Multiple Offer Situations
I recently listed a charming property in Carrollton that had been meticulously maintained. The home was built in 1983 and the original appliances in the home are still sparkling as if they are brand new. The pride of ownership is evident.
We listed the property at a fair market price taking into consideration that the future owner would most likely want to make cosmetic updates in the home. Not everyone appreciates sparkling appliances from the 80's. Here's the funny thing - some of the buyers that walked through the home LOVED everything exactly as it is. Refreshing and it reminded me not everyone is into greige paint and white cabinetry.
24 hrs after we listed the home on the MLS the showings poured in. We had 83 showing requests. 83!!!!! 75% of the showings actually took place and can you imagine the scene and mob of people going through a 1700 sf home over the course of 2 days?
Ultimately, we received 26 offers on the home. Two of the offers were rescinded before I could review with my seller, so 24 was the official number. Not too shabby.
From the listing agent’s point of view, it's imperative to organize the data in a format that is easy to review. A spreadsheet was created to track everything including offer price (of course), whether offer was cash or financed, close date, leaseback date, requested home warranty credit, title policy cost responsibility, survey responsibility, etc, etc...
If you’re representing the buyer, here are some things you might want to keep in mind if you think you’re going to be in a multiple offer situation …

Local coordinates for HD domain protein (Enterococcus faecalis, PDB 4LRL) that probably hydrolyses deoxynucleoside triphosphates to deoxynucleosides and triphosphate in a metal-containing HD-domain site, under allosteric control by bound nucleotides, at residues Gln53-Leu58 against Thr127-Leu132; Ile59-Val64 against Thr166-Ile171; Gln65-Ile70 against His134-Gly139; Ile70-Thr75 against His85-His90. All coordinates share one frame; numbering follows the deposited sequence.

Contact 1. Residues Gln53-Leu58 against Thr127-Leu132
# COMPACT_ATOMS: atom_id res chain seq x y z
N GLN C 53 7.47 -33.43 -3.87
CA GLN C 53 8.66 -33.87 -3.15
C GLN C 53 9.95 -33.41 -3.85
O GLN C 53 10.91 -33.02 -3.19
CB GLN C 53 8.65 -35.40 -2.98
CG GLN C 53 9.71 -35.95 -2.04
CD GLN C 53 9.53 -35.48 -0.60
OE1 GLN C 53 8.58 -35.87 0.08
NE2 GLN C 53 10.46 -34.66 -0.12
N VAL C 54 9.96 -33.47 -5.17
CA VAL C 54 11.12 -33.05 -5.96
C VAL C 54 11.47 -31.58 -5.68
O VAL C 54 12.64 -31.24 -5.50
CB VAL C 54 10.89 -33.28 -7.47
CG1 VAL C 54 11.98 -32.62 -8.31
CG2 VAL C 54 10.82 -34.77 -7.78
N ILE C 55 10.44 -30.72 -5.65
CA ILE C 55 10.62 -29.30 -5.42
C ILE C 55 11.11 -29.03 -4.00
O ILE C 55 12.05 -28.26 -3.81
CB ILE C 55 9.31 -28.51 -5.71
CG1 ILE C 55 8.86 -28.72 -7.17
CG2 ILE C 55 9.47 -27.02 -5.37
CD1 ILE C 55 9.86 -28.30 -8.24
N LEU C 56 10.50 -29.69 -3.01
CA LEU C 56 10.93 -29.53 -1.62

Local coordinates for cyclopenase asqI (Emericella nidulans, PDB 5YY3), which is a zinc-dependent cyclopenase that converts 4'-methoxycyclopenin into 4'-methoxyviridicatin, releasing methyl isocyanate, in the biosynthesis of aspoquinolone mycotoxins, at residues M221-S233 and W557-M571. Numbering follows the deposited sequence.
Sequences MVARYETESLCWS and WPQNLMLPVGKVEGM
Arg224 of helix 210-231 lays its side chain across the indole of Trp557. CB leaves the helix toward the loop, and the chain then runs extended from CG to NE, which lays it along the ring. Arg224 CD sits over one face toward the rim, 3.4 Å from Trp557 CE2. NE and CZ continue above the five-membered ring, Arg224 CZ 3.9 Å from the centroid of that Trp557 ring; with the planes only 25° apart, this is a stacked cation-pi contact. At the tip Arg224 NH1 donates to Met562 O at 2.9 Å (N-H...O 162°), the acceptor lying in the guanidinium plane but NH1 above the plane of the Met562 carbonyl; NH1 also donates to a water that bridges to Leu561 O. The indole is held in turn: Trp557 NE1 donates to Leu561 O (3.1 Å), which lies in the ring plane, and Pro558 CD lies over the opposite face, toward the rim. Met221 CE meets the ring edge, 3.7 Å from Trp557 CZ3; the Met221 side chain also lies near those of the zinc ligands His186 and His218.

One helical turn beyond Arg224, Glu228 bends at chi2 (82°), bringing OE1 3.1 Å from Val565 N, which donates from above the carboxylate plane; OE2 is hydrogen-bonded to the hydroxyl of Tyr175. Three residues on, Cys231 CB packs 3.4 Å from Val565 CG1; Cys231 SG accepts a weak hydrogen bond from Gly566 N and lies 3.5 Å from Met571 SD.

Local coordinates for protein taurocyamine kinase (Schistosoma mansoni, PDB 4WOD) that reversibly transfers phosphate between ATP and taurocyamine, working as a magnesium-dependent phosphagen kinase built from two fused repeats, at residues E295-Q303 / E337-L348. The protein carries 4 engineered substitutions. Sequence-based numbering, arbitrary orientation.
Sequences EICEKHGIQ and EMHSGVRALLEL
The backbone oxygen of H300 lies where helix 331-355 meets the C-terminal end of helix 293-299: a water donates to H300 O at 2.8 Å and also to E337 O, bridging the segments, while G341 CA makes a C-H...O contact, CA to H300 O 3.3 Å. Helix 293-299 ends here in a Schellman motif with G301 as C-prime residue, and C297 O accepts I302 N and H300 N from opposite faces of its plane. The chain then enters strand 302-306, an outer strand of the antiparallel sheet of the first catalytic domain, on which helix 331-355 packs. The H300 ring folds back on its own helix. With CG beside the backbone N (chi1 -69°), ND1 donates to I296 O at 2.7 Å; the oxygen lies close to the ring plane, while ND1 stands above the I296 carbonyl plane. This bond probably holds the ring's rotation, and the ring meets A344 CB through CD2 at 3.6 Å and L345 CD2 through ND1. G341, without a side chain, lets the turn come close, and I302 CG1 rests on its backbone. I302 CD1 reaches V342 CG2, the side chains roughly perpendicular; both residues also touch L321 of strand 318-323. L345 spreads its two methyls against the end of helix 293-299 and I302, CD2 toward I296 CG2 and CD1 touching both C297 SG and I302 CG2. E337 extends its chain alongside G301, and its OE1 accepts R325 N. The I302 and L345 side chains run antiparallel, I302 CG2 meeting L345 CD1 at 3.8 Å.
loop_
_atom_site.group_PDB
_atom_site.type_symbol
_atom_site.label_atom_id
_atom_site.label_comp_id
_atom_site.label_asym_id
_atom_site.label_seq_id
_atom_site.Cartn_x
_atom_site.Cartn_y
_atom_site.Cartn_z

It was really helpful when the agents included a detailed recap in the intro of their emails listing out the high points of the offer. It's nice to have a quick snapshot and be able to validate the offer that was attached.
It’s helpful when the listing agent doesn’t have to scroll down through Docusign logos, dot loop logos, etc Keep the contract concise and simple to read.
It's helpful when all the documents come in one PDF file vs. separate attachments for each part of the contract.
Set the expectation with your buyers right up front. Let them know they have to go ALL OUT. (Everyone may have a different comfort level and you have to respect your client’s wishes, just make sure they know what they are walking into). If they love the property and don't want to lose it they have to be prepared to put it all on the table.
You might advise your client to offer to pay the cost of title policy, the cost of a new survey, home warranty policy, close at the title company listed in the MLS, give a courtesy leaseback, and of course submit your highest dollar amount possible. The goal is to submit an offer that the seller will just initial and sign and not ask for a thing to change.
Make sure you include a prequalification letter (or proof of funds letter if it’s all cash) with the initial offer. Without one of those, the seller might not take your offer seriously.
Many of the agents did an excellent job fighting for their clients. I answered every call, text, and email updating them on the status. I know what it’s like to be on the buyer agent side in a multiple offer situation, so I treat all of the agents and buyer’s lenders with respect.
One last thing, sometimes the highest offer doesn’t win. Price is just one of the many provisions in a contract. The seller will consider all of them before selecting which offer to work.